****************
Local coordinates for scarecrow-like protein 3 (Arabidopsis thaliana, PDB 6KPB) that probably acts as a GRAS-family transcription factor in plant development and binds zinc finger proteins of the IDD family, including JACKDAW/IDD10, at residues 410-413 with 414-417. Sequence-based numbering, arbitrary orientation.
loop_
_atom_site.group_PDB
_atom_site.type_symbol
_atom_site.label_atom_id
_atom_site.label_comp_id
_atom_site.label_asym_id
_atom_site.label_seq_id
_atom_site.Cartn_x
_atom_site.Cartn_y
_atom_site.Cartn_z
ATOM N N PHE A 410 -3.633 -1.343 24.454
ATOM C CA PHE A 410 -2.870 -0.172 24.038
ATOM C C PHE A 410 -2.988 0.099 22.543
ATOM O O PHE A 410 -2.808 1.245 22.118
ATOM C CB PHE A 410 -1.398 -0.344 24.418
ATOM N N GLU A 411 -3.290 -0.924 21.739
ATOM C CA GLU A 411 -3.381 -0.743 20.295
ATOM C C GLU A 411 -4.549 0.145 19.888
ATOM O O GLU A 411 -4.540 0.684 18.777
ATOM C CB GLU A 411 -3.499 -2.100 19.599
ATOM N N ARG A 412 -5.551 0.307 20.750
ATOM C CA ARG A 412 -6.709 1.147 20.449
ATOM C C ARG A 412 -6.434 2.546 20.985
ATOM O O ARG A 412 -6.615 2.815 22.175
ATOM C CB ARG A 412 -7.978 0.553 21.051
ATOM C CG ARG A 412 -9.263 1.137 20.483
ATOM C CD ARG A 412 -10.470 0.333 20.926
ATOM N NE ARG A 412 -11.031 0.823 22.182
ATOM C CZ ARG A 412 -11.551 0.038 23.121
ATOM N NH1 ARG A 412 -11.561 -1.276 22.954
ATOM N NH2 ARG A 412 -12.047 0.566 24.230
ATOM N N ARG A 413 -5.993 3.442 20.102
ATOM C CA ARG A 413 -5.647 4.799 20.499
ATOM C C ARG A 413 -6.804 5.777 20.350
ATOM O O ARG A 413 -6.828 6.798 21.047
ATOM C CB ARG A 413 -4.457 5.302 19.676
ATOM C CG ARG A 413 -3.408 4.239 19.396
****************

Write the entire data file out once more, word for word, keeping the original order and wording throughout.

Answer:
Local coordinates for scarecrow-like protein 3 (Arabidopsis thaliana, PDB 6KPB) that probably acts as a GRAS-family transcription factor in plant development and binds zinc finger proteins of the IDD family, including JACKDAW/IDD10, at residues 410-413 with 414-417. Sequence-based numbering, arbitrary orientation.
loop_
_atom_site.group_PDB
_atom_site.type_symbol
_atom_site.label_atom_id
_atom_site.label_comp_id
_atom_site.label_asym_id
_atom_site.label_seq_id
_atom_site.Cartn_x
_atom_site.Cartn_y
_atom_site.Cartn_z
ATOM N N PHE A 410 -3.633 -1.343 24.454
ATOM C CA PHE A 410 -2.870 -0.172 24.038
ATOM C C PHE A 410 -2.988 0.099 22.543
ATOM O O PHE A 410 -2.808 1.245 22.118
ATOM C CB PHE A 410 -1.398 -0.344 24.418
ATOM N N GLU A 411 -3.290 -0.924 21.739
ATOM C CA GLU A 411 -3.381 -0.743 20.295
ATOM C C GLU A 411 -4.549 0.145 19.888
ATOM O O GLU A 411 -4.540 0.684 18.777
ATOM C CB GLU A 411 -3.499 -2.100 19.599
ATOM N N ARG A 412 -5.551 0.307 20.750
ATOM C CA ARG A 412 -6.709 1.147 20.449
ATOM C C ARG A 412 -6.434 2.546 20.985
ATOM O O ARG A 412 -6.615 2.815 22.175
ATOM C CB ARG A 412 -7.978 0.553 21.051
ATOM C CG ARG A 412 -9.263 1.137 20.483
ATOM C CD ARG A 412 -10.470 0.333 20.926
ATOM N NE ARG A 412 -11.031 0.823 22.182
ATOM C CZ ARG A 412 -11.551 0.038 23.121
ATOM N NH1 ARG A 412 -11.561 -1.276 22.954
ATOM N NH2 ARG A 412 -12.047 0.566 24.230
ATOM N N ARG A 413 -5.993 3.442 20.102
ATOM C CA ARG A 413 -5.647 4.799 20.499
ATOM C C ARG A 413 -6.804 5.777 20.350
ATOM O O ARG A 413 -6.828 6.798 21.047
ATOM C CB ARG A 413 -4.457 5.302 19.676
ATOM C CG ARG A 413 -3.408 4.239 19.396